As containerized environments become prevalent (like Kubernetes), knowing the physical memory that will be used by the JVM becomes ever more important. Typical thread-per-request web frameworks can easily use thousands of threads, which can contribute to the memory footprint. In this article I explore the base amount of physical memory a JVM thread stack uses on Linux. This can help guide decisions on sizing of thread pools.
I’m a bit of a home networking nerd. After many iterations, I’ve settled on a custom built Linux home router. My goals are:
- Secure as possible.
- Supports fq_codel and the ability to disable kernel offloads to favor latency and eliminate bufferbloat.
updated: 2018-06-05 Replace gorb with merlin.
In addition to the Kubernetes stack on AWS, I’m also helping to build an on-premise Kubernetes platform. We want to continue to leverage feed, the ingress controller we built. Ingress generally requires an external IP load balancer to front requests from the internet and elsewhere. In AWS we use ELBs. For on-premise, we need to build our own.
The solution we’ve settled on for now is:
- IPVS with consistent hashing (using built-in source hash module) and direct-return.
- merlin to provide an API for ipvs so our ingress controller can attach and detach itself.
- VIPs registered to a DNS entry with active/passive failover, handled by keepalived.
Over the last two years I’ve been building an in house PaaS system based on Kubernetes at Sky. We started on Kubernetes 1.0, which was early days. It’s been a challenging and fun experience.
Continue reading “A Kubernetes Stack from Scratch”
I never did XP style pairing until I arrived in London. My experience had been mostly solo work, with plenty of team collaboration, and some rare pairing on tough problems. I was pretty excited about trying something new. And it’s part of why I picked my first role in London.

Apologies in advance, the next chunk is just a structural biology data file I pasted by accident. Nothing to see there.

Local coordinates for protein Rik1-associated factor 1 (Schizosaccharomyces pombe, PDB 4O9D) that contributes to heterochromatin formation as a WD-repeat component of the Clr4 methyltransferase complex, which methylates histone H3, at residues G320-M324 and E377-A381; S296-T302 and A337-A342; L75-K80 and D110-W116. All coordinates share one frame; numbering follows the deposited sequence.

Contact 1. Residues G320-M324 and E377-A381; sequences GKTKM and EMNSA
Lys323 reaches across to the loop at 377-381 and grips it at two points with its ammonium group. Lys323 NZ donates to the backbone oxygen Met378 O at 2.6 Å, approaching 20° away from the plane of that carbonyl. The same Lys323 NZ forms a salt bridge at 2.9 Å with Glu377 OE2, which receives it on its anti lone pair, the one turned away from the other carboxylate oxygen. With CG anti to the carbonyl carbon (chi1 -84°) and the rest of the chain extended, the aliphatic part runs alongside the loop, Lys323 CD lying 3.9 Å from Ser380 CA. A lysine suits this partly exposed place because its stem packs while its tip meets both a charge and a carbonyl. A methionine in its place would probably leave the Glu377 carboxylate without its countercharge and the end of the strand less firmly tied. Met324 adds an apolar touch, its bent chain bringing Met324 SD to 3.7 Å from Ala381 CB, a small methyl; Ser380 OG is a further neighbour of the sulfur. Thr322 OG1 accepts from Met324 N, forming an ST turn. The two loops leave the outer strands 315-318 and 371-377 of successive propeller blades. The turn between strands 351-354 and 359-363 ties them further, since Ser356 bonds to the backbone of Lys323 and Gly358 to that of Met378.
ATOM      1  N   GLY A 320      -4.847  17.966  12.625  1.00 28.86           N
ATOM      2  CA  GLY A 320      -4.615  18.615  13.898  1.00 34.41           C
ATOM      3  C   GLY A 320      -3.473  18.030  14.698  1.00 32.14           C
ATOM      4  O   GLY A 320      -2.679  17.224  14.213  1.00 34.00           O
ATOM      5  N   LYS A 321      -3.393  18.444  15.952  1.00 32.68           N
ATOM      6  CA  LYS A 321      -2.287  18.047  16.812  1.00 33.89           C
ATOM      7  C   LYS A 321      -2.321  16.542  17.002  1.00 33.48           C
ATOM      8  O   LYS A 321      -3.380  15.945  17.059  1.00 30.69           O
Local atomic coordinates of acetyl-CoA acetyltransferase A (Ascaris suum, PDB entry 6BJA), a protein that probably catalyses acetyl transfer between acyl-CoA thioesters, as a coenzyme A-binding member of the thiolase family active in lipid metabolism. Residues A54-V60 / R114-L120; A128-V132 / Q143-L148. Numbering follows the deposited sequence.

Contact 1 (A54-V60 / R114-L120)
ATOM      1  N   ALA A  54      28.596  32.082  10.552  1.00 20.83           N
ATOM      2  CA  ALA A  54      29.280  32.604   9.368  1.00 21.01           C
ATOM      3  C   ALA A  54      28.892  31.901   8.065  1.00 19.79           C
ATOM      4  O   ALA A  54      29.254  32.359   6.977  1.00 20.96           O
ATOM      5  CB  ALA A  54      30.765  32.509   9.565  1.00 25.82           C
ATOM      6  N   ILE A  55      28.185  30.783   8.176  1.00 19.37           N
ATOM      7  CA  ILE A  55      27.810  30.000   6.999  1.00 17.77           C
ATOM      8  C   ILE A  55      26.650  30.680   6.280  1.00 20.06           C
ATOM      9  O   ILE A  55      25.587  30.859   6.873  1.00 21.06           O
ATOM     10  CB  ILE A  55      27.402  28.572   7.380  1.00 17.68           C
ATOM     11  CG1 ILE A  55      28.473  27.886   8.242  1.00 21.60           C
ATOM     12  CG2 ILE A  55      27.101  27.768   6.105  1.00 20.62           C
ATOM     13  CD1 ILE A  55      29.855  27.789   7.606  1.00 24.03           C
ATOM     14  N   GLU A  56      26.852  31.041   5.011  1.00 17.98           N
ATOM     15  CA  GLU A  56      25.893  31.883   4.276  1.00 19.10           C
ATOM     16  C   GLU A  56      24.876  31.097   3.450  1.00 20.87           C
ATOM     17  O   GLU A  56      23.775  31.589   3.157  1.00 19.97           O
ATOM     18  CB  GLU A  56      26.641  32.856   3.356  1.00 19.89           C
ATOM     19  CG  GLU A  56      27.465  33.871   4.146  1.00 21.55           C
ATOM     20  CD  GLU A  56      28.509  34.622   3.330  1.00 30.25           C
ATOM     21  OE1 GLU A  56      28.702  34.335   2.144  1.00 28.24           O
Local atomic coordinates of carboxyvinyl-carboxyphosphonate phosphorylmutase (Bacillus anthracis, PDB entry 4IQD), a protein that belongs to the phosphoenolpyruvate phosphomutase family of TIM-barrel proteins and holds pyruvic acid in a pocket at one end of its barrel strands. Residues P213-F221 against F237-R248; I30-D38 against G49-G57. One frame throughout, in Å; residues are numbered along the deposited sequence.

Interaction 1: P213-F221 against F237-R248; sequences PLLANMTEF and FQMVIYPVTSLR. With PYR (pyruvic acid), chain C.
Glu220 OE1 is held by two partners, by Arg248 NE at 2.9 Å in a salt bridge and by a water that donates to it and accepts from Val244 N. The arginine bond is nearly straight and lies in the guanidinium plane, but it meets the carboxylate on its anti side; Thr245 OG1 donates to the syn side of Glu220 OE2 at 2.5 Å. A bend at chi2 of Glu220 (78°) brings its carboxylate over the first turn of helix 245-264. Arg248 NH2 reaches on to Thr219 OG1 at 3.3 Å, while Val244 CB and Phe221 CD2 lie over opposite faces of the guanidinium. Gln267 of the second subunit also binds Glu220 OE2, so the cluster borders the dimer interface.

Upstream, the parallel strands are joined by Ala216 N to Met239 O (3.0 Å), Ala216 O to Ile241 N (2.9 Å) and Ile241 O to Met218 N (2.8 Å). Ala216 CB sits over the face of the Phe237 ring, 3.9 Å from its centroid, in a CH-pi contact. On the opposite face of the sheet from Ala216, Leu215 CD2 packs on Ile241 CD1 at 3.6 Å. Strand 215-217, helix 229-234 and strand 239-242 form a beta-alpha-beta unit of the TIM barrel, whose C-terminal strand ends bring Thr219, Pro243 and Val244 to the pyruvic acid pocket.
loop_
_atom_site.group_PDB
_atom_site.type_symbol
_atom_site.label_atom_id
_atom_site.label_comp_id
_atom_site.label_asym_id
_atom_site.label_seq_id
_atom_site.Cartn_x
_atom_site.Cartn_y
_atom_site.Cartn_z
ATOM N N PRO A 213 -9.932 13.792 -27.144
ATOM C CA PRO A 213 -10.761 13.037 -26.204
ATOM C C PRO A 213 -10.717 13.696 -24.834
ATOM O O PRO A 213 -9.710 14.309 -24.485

Every now and then a bit of networking knowledge comes in handy.
We’re using Cassandra for some fallback behaviour in my current project. Whenever a downstream system is successfully hit, we store a copy of the data locally that we can fall back to in case of downsystem failure.
During load tests of the fallback behaviour, we starting getting really long, crazy timeouts on reads.
I’ve been working on a CI trigger that runs particular jobs depending on which project changed. The tricky aspect is we have a single git repository. So given a commit hash, we want to determine which projects to trigger builds for.
VisualVM and jconsole are two useful tools for debugging JVM issues. However they both rely on a JMX port to be open on the remote instance. You can work around this on the fly by running
jstatd on the remote host, but you’ll find certain things disabled. So ideally, the jmx port will be enabled on startup.